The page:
The Lincoln Star from Lincoln, Nebraska on January 2, 1966 · 28
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The Lincoln Star from Lincoln, Nebraska · 28

Lincoln, Nebraska
Issue Date:
Sunday, January 2, 1966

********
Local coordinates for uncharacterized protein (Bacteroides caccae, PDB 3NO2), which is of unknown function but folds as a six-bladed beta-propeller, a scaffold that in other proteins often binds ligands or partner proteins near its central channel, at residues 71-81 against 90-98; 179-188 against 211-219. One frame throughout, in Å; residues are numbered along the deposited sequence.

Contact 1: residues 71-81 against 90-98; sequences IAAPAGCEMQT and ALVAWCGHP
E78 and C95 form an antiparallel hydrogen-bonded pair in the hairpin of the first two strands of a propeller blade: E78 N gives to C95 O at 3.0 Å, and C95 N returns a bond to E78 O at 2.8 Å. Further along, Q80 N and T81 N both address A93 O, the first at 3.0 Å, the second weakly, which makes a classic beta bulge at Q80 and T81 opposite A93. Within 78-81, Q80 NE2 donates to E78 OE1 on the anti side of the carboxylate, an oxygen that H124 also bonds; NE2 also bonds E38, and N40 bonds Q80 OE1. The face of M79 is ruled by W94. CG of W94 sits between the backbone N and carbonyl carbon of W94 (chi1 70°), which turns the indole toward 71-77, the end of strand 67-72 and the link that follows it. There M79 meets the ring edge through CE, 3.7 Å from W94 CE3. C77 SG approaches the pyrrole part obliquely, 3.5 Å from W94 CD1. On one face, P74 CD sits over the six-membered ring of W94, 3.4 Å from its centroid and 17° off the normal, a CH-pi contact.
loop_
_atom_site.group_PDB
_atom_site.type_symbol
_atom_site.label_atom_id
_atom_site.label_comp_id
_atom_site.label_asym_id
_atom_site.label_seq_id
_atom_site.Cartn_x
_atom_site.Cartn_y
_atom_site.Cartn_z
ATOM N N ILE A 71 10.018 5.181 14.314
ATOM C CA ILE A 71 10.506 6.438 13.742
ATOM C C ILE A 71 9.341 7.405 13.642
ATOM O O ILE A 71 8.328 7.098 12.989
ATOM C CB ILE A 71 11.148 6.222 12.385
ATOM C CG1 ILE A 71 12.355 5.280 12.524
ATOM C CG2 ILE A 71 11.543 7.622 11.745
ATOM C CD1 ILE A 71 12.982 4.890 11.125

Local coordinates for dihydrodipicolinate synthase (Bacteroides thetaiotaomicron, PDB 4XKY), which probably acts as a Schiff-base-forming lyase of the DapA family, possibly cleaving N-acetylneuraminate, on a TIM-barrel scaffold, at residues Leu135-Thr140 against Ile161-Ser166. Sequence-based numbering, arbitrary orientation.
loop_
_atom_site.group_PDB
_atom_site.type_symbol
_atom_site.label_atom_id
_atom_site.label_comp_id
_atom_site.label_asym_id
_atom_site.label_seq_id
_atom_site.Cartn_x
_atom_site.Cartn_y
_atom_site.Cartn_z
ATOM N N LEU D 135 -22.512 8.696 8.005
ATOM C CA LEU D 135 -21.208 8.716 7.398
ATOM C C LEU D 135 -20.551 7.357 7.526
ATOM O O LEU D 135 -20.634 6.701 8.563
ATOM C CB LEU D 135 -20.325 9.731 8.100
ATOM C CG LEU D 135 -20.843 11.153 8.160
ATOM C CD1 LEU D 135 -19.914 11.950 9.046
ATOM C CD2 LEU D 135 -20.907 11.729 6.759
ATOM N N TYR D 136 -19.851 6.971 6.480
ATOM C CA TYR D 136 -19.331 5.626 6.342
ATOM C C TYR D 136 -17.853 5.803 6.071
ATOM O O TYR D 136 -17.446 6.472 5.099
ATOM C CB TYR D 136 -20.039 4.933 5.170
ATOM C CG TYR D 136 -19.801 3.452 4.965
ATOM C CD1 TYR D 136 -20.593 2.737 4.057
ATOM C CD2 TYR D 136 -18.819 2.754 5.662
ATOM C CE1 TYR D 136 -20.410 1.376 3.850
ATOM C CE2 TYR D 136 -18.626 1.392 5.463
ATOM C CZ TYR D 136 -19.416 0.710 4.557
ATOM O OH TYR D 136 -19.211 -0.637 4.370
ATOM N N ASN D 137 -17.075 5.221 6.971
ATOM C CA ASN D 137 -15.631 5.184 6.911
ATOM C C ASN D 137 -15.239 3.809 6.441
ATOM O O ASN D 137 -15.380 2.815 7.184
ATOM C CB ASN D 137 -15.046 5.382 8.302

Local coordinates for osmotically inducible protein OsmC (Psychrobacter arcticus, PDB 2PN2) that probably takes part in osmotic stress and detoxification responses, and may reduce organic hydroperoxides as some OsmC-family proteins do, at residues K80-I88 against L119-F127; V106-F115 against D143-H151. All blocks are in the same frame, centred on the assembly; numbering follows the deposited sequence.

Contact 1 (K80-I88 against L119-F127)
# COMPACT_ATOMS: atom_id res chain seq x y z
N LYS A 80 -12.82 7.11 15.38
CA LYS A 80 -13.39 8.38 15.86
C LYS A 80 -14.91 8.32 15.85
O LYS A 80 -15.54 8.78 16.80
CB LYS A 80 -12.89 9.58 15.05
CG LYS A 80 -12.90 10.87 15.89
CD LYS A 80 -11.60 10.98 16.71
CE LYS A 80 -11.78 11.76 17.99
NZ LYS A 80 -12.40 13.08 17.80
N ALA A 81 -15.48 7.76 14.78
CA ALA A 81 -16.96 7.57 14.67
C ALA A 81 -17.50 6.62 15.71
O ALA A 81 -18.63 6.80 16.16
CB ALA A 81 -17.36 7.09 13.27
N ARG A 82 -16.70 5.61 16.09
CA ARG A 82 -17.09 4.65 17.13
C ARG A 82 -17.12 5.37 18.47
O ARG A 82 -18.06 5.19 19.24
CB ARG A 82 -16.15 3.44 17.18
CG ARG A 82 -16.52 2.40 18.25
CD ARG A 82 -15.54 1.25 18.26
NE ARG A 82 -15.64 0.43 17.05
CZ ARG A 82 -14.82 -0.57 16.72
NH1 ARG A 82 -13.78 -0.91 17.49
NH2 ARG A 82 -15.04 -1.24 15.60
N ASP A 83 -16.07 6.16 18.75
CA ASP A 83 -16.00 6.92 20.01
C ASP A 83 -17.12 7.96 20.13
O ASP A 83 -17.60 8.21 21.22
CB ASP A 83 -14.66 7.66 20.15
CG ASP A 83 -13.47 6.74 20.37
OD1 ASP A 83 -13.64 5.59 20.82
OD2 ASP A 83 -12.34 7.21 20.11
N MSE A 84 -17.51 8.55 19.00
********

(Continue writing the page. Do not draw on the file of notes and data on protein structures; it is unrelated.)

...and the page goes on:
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Lincoln 4 3 l j j j C Miami, Fla. Some wise guy Is going to see this and Immediately say, "Yeah, and what about the pink elephants?1 A. But I've been seeing a legend this week. Sure, I know you read about legends and you're not supposed to see them. . ... But this one walks, slowly and deliberately. It also talks in the same manner it walks. And It's so real that one time this week It had a hole in the seat of its pants. The legend is tall, with gray thinning hair and has the look of a Squthwesterner, the wrinkled and weather worn face. The legend bas i name, too, and even part of that name Is something of a legend. The name Is Paul (Bear) Bryant ' He's a television personality, a financier, philosopher, administrator and football coach, currently at Alabama, the fourth stop on a fascinating excursion which Included stops at Maryland, Kentucky and Texas A&M. They say he's tough, tougher than John Wayne. And that he's rich. He gets $30,000 per for his 12-station state network television show and the year around endorsement of Its two sponsors a soft drink firm and a potato chip builder. Agree a Couple of Places Some say he's a phony, a Miami writer once saying he was not the least impressed by Bryants' corn pone and chit-lins routine. Some love him. Others hate. Few mugwomp in this area.. But all, or at least almost all, agree on a couple of items: He can coach and he's controversial. . ( The Alabama fans, of course, are outright goofy over him. Once a player went down with an injury. Bryant rushed to the boy and kneeled over him to see what was wrong. A voice roared from the hushed stands: "Heal 'em Bear." Clinical records carry no evidence that Bryant ever healed anyone. He came closer on one occasion to killing a few. That was the time on his television show he noted in surprise fashion that at the end of the season he just might tear up his contract No telling how many sets were destroyed in fits of grief before Bryant added: "I feel so frisky I may want to negotiate a new 17 or 18-year contract." ' Relief signs from Alabama were recorded on seismographs in California. A Writer's Problem ? Included among those who do not worship him are a few sportswriters who at times have found him most uncooperative. On one trip here he refused to allow Ills players to be interviewed, something he did this trip after picture day. ' Miami writers at the time couldn't understand how there could be much character building going on In football If a coach thought his players were incapable of speaking to the press. o There's one story about how Bryant's theory on this developed. One of his pet phrases is mommies and daddies. When he wins, something which happens with the tame monotony as cars during a rush hour, he says it's because his players have better mommies and daddies. According to the story, some Texas A&M player during Bryants' stay there got the thing twisted a little. And when he was asked how the Aggies were able to win, he bubbled: "It's because they (the fallen foe) don't have good mommies and daddies." Just Got to Mugwump After a week of operating with this very real, yet mythical man, it is easyio see how the stories-all got started. Yet, at the same time it appears that he may be mellowing as some suggest He was cordial Tiere and he was cooperative. He's no Bob Devaney in terms of public relations, but then there a'f en't many of those around. '' He is a man" who establishes fear. His assistants and other employes attempt to mold themselves into his shadow. A not too far out example is the absence of the nickname "Bear" in the Alabama brochure. Bryant is slightly touchy on this subject, the name stemming in some way from his younger days when he once wrestled with a carnival bear. Who won or how long it all lasted has been lost in the time capsule. The original bear is, of course, no longer living. But the surviving Bear is. .If Tough and Casual There was opportunity here to hear him reprimand a player, one who is the son of a baseball coach. The boy walked across the infield of Miami Stadium, where the Tide Worked out, with his cleats on. "What would your daddy say," the Bear asked the boy, "if he saw you do that?" It was casual, but cutting. The boy did not show fear,7 bat respect He learned. From the legend, I would figure the boy to have turned and run. He didn't t- The legend is exaggerated. Or the legend is mellowing. Iiuspect it's both. Men's Basketball " CLAM A Sport 3 1 Recnrlty Mil. . Rntsen M i 3 1 3 1 3 1 3 1 i 3 l 1 i 0 ! Tb Grill I i DKyunt i una . B-l 4 0 Romano's 4 0 Sun's Tavern Kan. City Life Willie Wonders 3 1 Renegades boonera Red Hornets 1 1 Harris Lab. Citizen St. B.k 1 1 Salem Oilers Jaedbanri' Minntemet Bearcats Amer. Stores t 0 Eagle. i1' in 1 Lay Eight ; l ueAnceio'i Mathelete N.Bk. Co mm Rimmers B-I (Dir. t) Van Ernies 1 0 139 A -Go-Go t 2 1 1 II 03 0 3 The Hackers 3 0 Dribblers 1 1 Union College t 1 Russell Sports 1 I Weaver P. C. Miaseies Goodyear . Nomads r - ' C-l OH. 1 Cornhuskar Bk. 4 George's Tav. 3 i Woodmaa Ace. 3 ( S. P. Flashes 1 3 Meek Lumber 3 1 Cardiacs I 3 Pellet Dec 2 1 School of M.A.C 3 1 Com. 2 , 1 4 , : Conservative 0 4 . C-l (Dir. X) Bair Mac 4 0 LJ.C. No. 1 t 2 Fire Dept. 3 0 Meriens "W" 1 i AMUitum PU. t 1 Brady Assoc 1 3 ' Harold's 2 1 Belmont 0 3 Telephone Co. 3 1 Brunswick 0 4 C-l (Dir. 1) Schlisner Ser. 4 0 1 R.M. 2 2 Ideal Grec 3 0 Piedmont Sfwy. 1 3 Survivors 3 1 Speed Eng. 1 3 Salvation -AC I 1 AAA Crush R. 0 3 Compass Room 2 1 Butternut fid. 0 4 C-2 IX. U Hr Gain 1 0Vest Lincoln 2 2 Iteming Co. 3 1 Ktngsman 1 3 Zephyrs 1 1 Sub 13 Raiders 2 1 Sign Shop 1 3 Jonroal-Star 2 1 Lincoln Stee) 0 4 At Caller Junta High HON DAT Ft 1: 1:43 p.m. Mrfk Lumber v. Woodman Accident (U Hr, 1); 1:4 Citrrw State Bank . Kansas City life Bl)r :4S Romanos v. Willie Wonders B-t). .-- rUmt t; p.m. Klnenman v. Hy Cam (C-l. Div. 2) J 1:S Brunswick V. Belmont Community Center (C-l. Oiv. 2I IS Brady k Associates T. Harold's C-1, Div l)i t Piedmont Saieway v. Compass Room (C-2,. Div, l); . TUESDAY Floor 1: 6:44 p.m. Stan's Tavern . Salem Oilers (B-J)i 1:4! Sooner' v. rieregades (B-l)i I 45 Ham Lab. T. hfl Hornets (B-l). . Hear 2; l it p.aa. Lincoln School of Commerce No. 2 v. Pellet Decorating 4C-1. Div.t); T:3I.B.M. V. Salvation A?my Center (C-2, Div. l)s 4:1&- verge's Tavern v. S.P. Flan he (C-L 1 tv. l); I Lincoln Steel r. Journal Star ftVl Div. t). . Sunday Journal and Star May Be Wrong 1 1 iiuiiiiiiunnuiiiiiiiiiiiiiiniiiiitiiiiiiiiiiiuitiiminiitiiiiiiiiiiuin By Curt Mother Sunday Sports Columnist WEDNESDAY Floor 1: ;4t p.m. National Bank of Commerce v. Bear Cats (B-2, Div. 1) 1:4 Security Mutual v, Russell Sports (A) 3:45-kylln Farms v. The Grill (A). Floor 2: 4:45 p.m. Sehlesner Floor Service v. Survivors (C-2, Div. l)j 7:30 Bair Machine v. Telephone Co. (C-l, Div. I) s:is suds V. west Lincoln (C-2, Div. 2) i t Zepber r. Sign Shop (C-2, Div. i. . THURSDAY Flear 1: 6:45 p.m. Butternut Bread . AAA Crush Rock (C-2, Div. 1); 1:30-Cornhusker Bank v. M.A.C. C-1. Div. 1)1 8:15 Conservatives v. Cardiacs- (C-l, lmv. ii , p me r lemming company v. Raider's (C-2, Div. 2). Floor 2: 6:45 p.m. Weaver's Potato Chips v. Union College (B-2, Div. 2); 7:30 Speed Engineering v. ideal Grocer (C-2, Div. 1); I: IS Augstum Printing v. Mer-ten's "6" (C-L Div. 2) Lincoln School of Commerce No. 1 v. Fir Department 11.-1, ur. 2. At Booths! High Scbeot THURSDAY Fleer 1; g:4S p.m. Eagla v. Minate-mea (B-2, Div. 1); 1:3 Lazy I v. Mathelete (B-I. Div. 1): 8:15 Binuner v. American store (B-2, Div. 1); j jarobsen's v DeAngelo B-2, Div. 1). Fleet X: 4;45 .m. Goodyear v. The nacKers vo-s, uiv. z; 7:JS 139 A -Go-Go v. Missiles (B-2. Div. 2)i i:ilv. a, Ernies v. Nomads (B-2, Div. 2); Drib- oier v, Busseus sports (B-2, Div. 2). Women's Schedules at Boatlieast Blgk School ' MONDAY BASKETBALL 7 p.m.-St. Pits a v. First Pre. Church i M.D.S. v. Weejam. I p.m.-t. pats B v. Road Rumen i Cherrlos Kids Manrderetta. TUESDAY VOLLEYBALL 7 m.-Bis I Bells v. McKay Bampsi Trl B v. Exhibition. 7:50 p.m. State Farm r. Flzzlert; Hld- wcm junc v. wrangiereus. wrnvFsriAV vni.i.c-riiar.i. 1 p.m. Nat Bank Can meres . L.8 C.N.B.L No. 3; C.L.C. v. L.S.C.N.B.L No. 1 " 7:M a.m. Nat Knockers V. Mis aii L.S C.N.B.L No. 2 Up SeU. I:U p.m. -Powder puffs v. Bennett: Guess Who's v. Bsnkers Life. THURSDAY VOLLEYBALL - 7:S0 p.m. Cullen Conitruction v. Nebr. Nit. Ufei Fagerber's Enterprise v. Citl-tes Stat Bank. :43 p.m. Yells r. SurviMn; Scilla T. KiMsUoa Mark. January 2, 1900 Faking Troubled ByCUHTMOSirEIt Waml, Fla. - Was it speed or was it faking which made the Alabama receivers so difficult to keep up ' with in the Orange Bowl Saturday night? Well, according to Marv Mueller, the Columbus sophomore who had the difficult task of staying with rapid Ray Perkins, it was faking. "It was more the fakes than the speed," he said. "I felt like I. could out run him and everything, but he had pretty good moves. He's a real fine football player. "And we had a bad day defensively ... the whole defensive team did. We knew he (Perkins) was good and had fair speed. I studied him on the movies, but you can't tell for sure how good their moves are there. I didn't know he was that good." Actually, Perkins had caught only 19 passes all season and yet Saturday night he bagged nine in one game. Safety man Larry Wach-holtz who was back there, too, said it was fanning out which caused most of the trouble. "They got on one side or the other and just beat us. Most of the time I was a free safety and I should have been in the middle where they completed a lot of those passes. But I didn't know which man would go deep." It was not a nroblem of Alabama sending out too many receivers on the long passes, but it was on the short ones. "They were flooding an area on the short ones . . . like those two-point conversions," Larry said. "Speed was a factor, too," Larry said. "They were definitely faster than I was," Larry offered. "And they seemed f a iter. than ..all. of our backs." " Some congratulated Bob Churchicb on the effort the Huskers made and Bob, who tied a bowl record for TD passes said: 'It would have been (a good effort) if we hadn't had that one pass interception." referring to tne one near we end when the Huskers were moving in. "I was surprised we could throw so well against them," he said. "We saw that Auburn film where Alabama intercepted seven passes." Churchich p r a i s e d his mates for the fine pass protection he received and also had a lot of nice things to say about Tony Jeter, who had a great night. Tony hadn't scored a touchdown all year, but caught two TD passes Saturday night. "I iust got luckv." Tony p said, briefly interrupting his chat with tne ureen Bay scout who signed him. While all of the records were being snapped, Fred Duda had one snapped too. It was the first time In 26 games his team had lost when he was the starting quarterback. Is 26 your unlucky number? Fred was asked. "It looks that way," he said. "But I wasn't thinking about that tonight." Fred was one of 14 seniors bowing out. One went out in a rough way. Frank Solich, who was having a good night, went down with his bad knee on a kickoff return and will have surgery in Lincoln; soon. He was the only serious injury, although Harry Wilson was banged up pretty I good. Jeter , is heading for the Senior Bowl game in Mobile, Ala., and Walt Barnes and Freeman White will play in the Hula Bowl next week for Devaney.. LSU, Arkansas To Get 227,000 Dallas W) The Cotton Bowl teams Louisiana State and Arkansas will get $227,000 each for Saturday's game won by LSU, 14-7. Louisiana State will keep 1115,000 and divide the re maining $112,000 among the 10 other . members of - the Southeastern Conference and the conference itself, Each will get $11,818. ; V ) Arkansas keeps $100,000 and the remaining $117,000 will be divided up eight ways with Arkansas sharing again, Backs Catches Nine Passes TMekPerki Continued from Page 1C ; writers and broadcasters after breaking Orange Bowl records for, most yards passing and most passes completed. ' His 296 passing yards wiped out the mark of 276 set by Frank Broyles of Georgia Tech against Tulsa in 1945 and his 20 completions erased the standard of 18 set by Alabama's Joe Namath a year ago against Texas. Nebraska quarterback Bob Churchicb, who came into the game for starter Fred Duda early In the second quarter, tied an Orange Bowl mark with his three touchdown passes. That record was first set by Frank Sinkwich of Georgia against Texas Christian in 1942 and tied by Jim Still of Georgia Tech against Kansas Perkins, whose moves were top much for Nebraska defenders Marv Mueller and Larry Wachholtz broke the Orange Bowl pass reception mark with nine, all of them in the first half and tied the record for TD passes caught with two. Tony Jeter of Nebraska also tied the mark later in the game when he caught a second touchdown pass from Bob Churcfcioh. Alabama showed Nebraska1 the greatest passing dis .Bryant Cast Vote for Miami, Fla. Paul Bryant hugged Steve Sloan. Paul Bryant hugged Ray Perkins, too. He probably would have hugged every red-shlrted man in the place, if he'd had room and time. This was the football team that had given Bryant, the coach, more, perhaps, than any other ever had. Skinny, short on talent and destined for something far short of greatness Bryant's 1965 Alabama football team gave him more than it had on the first evening of 1966. Asked about his feeling concerning the national championship, Bryant, crowded and pushed into a corner, said, "I don't have a vote. I wish I did." There's not much doubt which team Bryant would seat in the champion's chair. "I'm p r o u d, I'm happy. I'm overjoyed at the w a y fProthro Says: UCLA Pasadena, Calif. UFi Michigan State Coach Duffy Daugh-erty gave full credit to UCLA for its 14-12 surprise victory in the Rose Bowl Saturday, while the winning coach, Tommy Prothro, put it this way: "After all, a season proves a football team and I still think Michigan State is the best in the country." Michigan State was undefeated in 10 games in the regular season, including a 13-3 triumph over UCLA. Daugherty made it plain he had no alibis and paid tribute to his Spartans for their two-touchdowns in the waning minutes. "It was the greatest win for our kids and me," said Prothro. "It was just a bunch of kids playing with everything they had."- 1 r; Prothro, drew on a bottle of soft drink and puffed a cigarette in the surprisingly still Bruin dressing room. "I think we played all year as a team, but probably today the defense deserves a little more praise," Prothro said. "It was just a great effort." Asked if he thought before the game the Bruins had a chance against the weighty Spartans, the greying coach replied: ' , ' "I had myself brainwashed into believing we could win, yes. I told my team it was going to be a 60-minute ball game, that nobody would win in the first few minutes." What of the UCLA defense that held Michigan State four crucial times with fourth down and one yard to go? "The defense did just about the same things , it" did all year," Prothro answered. "It was just a case of everybody battling," Prothro said the only play he called was the on-side kick following the Bruins' opening touchdown. UCLA linebacker Dallas Grider beat Michigan play in. the first half since the Huskers hooked up with Miami's George Mira in the Gotham Bowl. . .Fans who may not have recovered fully from New Year's Eve celebrations likely thought they were a week late and were watch Ing the pros who perform here a week from Sunday in the NFL Runner-up game as Sloan started passing the first time Alabama gained possession and didn't quit until Crimson Tide coach Bear Bryant decided at halftime that he'd show Nebraska a running attack. Regardless of how they tried to do it, it was successful with the Crimson Tide moving 61, 93 and 89 yards for TDs in the first half, mostly via the air lanes, then moving on t h e ground with touchdown marches of 69 and 55 yards in the second half. After Sloan hit Perkins on a 21-yard touchdown pass with only 5:24 gone in the game, Nebraska had to play catch up all the way and they accomplished that chore only once. Nebraska came back to tie the score at seven-all on a home run play early in the second quarter, but that was the end of the Nebraska threat. Wishes He this football team performed," Bryant said. "I've never been in a game like this before. It looked like both teams would score every time they got the ball. "We played better offensively than our game plan called for. Those little ole skinny things must have big hearts. "This is a great offensive team . . . probably the best I've ever coached. "Steve Sloan is the most accurate passer I've ever coached," Bryant said for the umpteenth time this season. ;.r..v v ' "As great as Sloan was, and (Ray) Perkins, and (Dennis) Homan and (Cecil) Dowdy, I'd have to give credit to the entire offensive line. The whole bunch must have been doing something." The whole bunch was, in Plays With Everything ' ' f V , TELEPHOTO Ecstatic UCLA football fans carry coach Tommy Prothro off Ros Bowl , . field after Bruins' 14-12 victory over Michigan State. State to the , ball and the Bruins marched 42 yards in five plays for what proved to be toe'winning touchdown. "They deserved to win," said Daughterty. ' "But ,1'm still rather pleased that our team was able to score a couple of times in the second half. That's the mark of a good team' being abe to come back that way. t "They could have given up being behind by two touchdowns and with just seven minutes to play; They gave it 771) 77 7T7V 77 ms -Bream Mecora NU coach. Bob Devaney called on Churchich for the fifst time after Alabama Interference with a fair catch by Wachholtz gavv the Huskers the ball at the Alabama 33. . On his first call of the night, Churchich found Tony Jeter, who signed immediately after the game with Green Bay, at the 20 and fired a pass which Jeter took the final 20 yards into the end zone. The TD was -Jeter's first of the year, and when Wachholtz kicked the conversion, Husker fans had revived hope with 12:15 remaining in the first half. But Alabama quickly dashed those hopes, driving (or flying) 89 yards in 13 plays and 93 yards in nine plays for touchdowns the next two tiroes they had the ball. The Crimson tide roared 89 yards after the Huskers scored with passes of 22 and 39 yards from Sloan to Perkins setting up the four-yard TD plunge for fullback Steve Bowman. Then after forcing a Nebraska punt, Alabama went 93 yards with Sloan finding Perkins counting his change in the end zone and hit him with an 11-yard pass for the touchdown with 1:42 left in the second quarter. No. 1 deed, doing "something." It was doing enough to allow Alabama backs to run for 222 yards and Sloan to pass for 296 more. Sloan played the second half hurting. The senior from Cleveland, Tenn., played those final, frantic 30 min-tures with a painful side injury. "Everybody knew Steve has all the courage in' t h e world," Bryant said, "b u t he showed this crowd more than that tonight He played the second half with a torn cartilege in his knee." Sloan, much in demand for photographers and writers, was, indeed, a young man in pain. It hurt him to smile, and he wanted to do that more than anything in the world. "I think Steve is terrific," Bryant said again. "I wish I had some more like him." A ;& real good effort and I'd say only lost by just inches. Spartan co-captain Don Jap-inga said he thought State was hurt by the long layoff "and that barrage of superman talk also hurt us." Michigan Gov. George Rom-ney was one of the first to go to the Spartan dressing room. "It's still a great team you've got and you played a fine game," .he told Daugherty. -- "I had been apprehensive all week that we were under When Alabamarecovered an onsides kick at the Ne-, braska 46 following that ' score, the Crimson Tide , moved to the two-yard line : with a 36-yard pass from ; S 1 o a n to Perkins getting . most of the yardage. David Ray's field goal from the eight gave Ala bama a 24-7 halftime lead. But just before the half, Sloan proved he was a human, something that had been in doubt for a 1 1 m e. The Alabama quarterback had a string of 116 straight passes without an interception snapped when Wachholtz picked off an areal at the 10-yard line. The second half was played merely to determine the final score, and It was little consolation that Nebraska outscored the Southeastern conference foe, 21-15, in the final 30 minutes. The two teams exchanged methods in the second half with Alabama switching to a ground attack and Nebraska going to the air. Churchich took a back-field of Ben Gregory, Frank Solich and Charlie Winters to a touchdown early in the second half going 67 yards in only four plays. The final 49 yards came when Churchich hit Gregory at the Alabama 23 and the Team Further, Bryant said, "I was confident at halftime. I knew we'd win. The reason Steve didn't pass more in the second half was because we wanted to run that clock some." Alabama played it wide-open enough to score 15 points in the second half. "One of the most important things this team had, Bryant volunteered, "was leadership from the seniors. Every one of t h e m gave 120 effort in every game we played." Alabama had only nine seniors in the crowd' of 51 players here forthe Orange, Bowl. As for Nebraska, Bryant said, "Nebraska is a great offensive team, probably Jhe best we've played since I've been back at Alabama. "They were big and they were tough. It took the best we could do to beat them." i . Gould Vi M going too many distractions," Daugherty admitted, "b u t that's no alibi. Michigan went through the same thing last year and still won the Rose Bowl. But if the favorite won all the time we wouldn't attract as many customers." " Sophomore fullbacks B ob Apisa, Daugherty ' said, "still wasn't 100 per cent'' ' ' '( "If he had been," reported the coach, "he would have carried 15 to 18 times in the game." i; . . : ! . . y -: Pennsylvania sophomore went unmolested In-' to the end zone. A bad snap from center foiled . the extra point attempt and Nebraska trailed, 24-13, with 10:35 left in the third quarter. Alabama moved 69 yards in 11 plays, all of it on the ground, to make it 32-13, after a two-point conversion with 4:29 left in the third stanza. After Churchich scored on a one-yard plunge, Alabama came back with its final touchdown, also on the ground with Bowman carrying the final three vards to give Alabama a 39-20 cushion with 8: 13 left Churchich, playing perhaps his finest game, also accounted for the final Husker TD, going 48 yards, all in the air. He hit Freeman White with a 13-yarder, Jeter for 26 and a final 14-yarder to Jeter for the score, and that was the end of the scoring with 2:50 still remaining, leaving the final score, 39-28. The loss evened Husker coach Bob Devaney's bowl record at 2-2 with the losses coming the last two years, against Arkansas in last season's Cotton Bowl and Saturday night here. Husker Defeat Costly Continued from Page 1C and came up with an ef. fective running game. That's a mark of a well-coached football team." As for the Huskers themselves, Bob said they were just playing catch-up all night, and due to this they could never really exploit the running game. Jhey had to throw all night, and they did it pretty well with Bob Churchich connecting on three touchdown passes to tie the Orange Bowl record. That was the primary reason he went with Churchich for the final three quarters. Bob said he thought Fred Duda, who started t h e game and played the first period, had moved the team well, but that Churchich is the better passer. The unfortunate thing was that things were set up well for the Huskers to cash in on them after Arkansas and Michigan State lost. "We had a lot to gain by winning it," Bob said. Bob was high on the entire Alabama team, and when asked specifically about Ray Perkins, who set a ton of records, Bob said: "I didn't think they had any poor receivers." From his own club, Bob pointed to offensive ends Tony Jeter and Freeman White, backs Charlie Winters and Ben Gregory and Churchich and the entire offensive line for its pass protection blocking. From the defense he mentioned Wayne Meylan and Mike Kennedy. Bob ignored the fumbles and penalties which plagued the Huskers during the night, noting there are penalties in every game. He said the fumbles simply were poor football and you "can't afford to give a good team like Alabama the football. RANDOLPH IVTTTATTONA1 Ftaal Ku4 nM j ST U, Coleridge a (i) ' li 3. Hartlnjrtoo 48 3 , W-ALDINQ INVITATIONAL WhjeJerCo. 50. Spaldln Academy 41 (1) North iAiScoti, S3. St. Edward 4 (3) CENTRAL TOURNEY Harsher 58, Haye Center 44 Sutherland tt. pSctof " Batardar' CeBen Basketball BenUa H 1. A -1... J peorria (X . Louisiana State 5 K. Wake Forest Lwriarill M. St. Louis David to, William and Mary S ' raeea city Tearaame ChampaassUB Drake 45. Boly Cross S3 fantslattss r Canlsku n, Memphis State W Bptaaale Eatary InrlUtloBal ChampteBahfa Western Carolina H, Wofford Csnsslatfan -Appalachian 74. Campbell 71 Batarday NBA Beaalts New York 147, Cincinnati ja , Baltimore lis. Detroit 111 St Lom 100, Boston 98 New Mexico St 73. Abilene Christlaa 7 overtime - New Mexico 87. Denver 66 Wheaton M, Calvin 75 Claremont Barvey-Mudd 79, Whitmaa 1 , Taylor, lad. 103, Detroit Teck 87 Ogletnorp 84, Hanover, Ind. 51 Kalamazoo 94, Franklin 83 Butler 75, Yale 67 i ' Teaneaea Stat 64, St Cloud, Minn. 61 1 KtttKky Weejeyu 80, Evaosvill 74 (BihfkMntli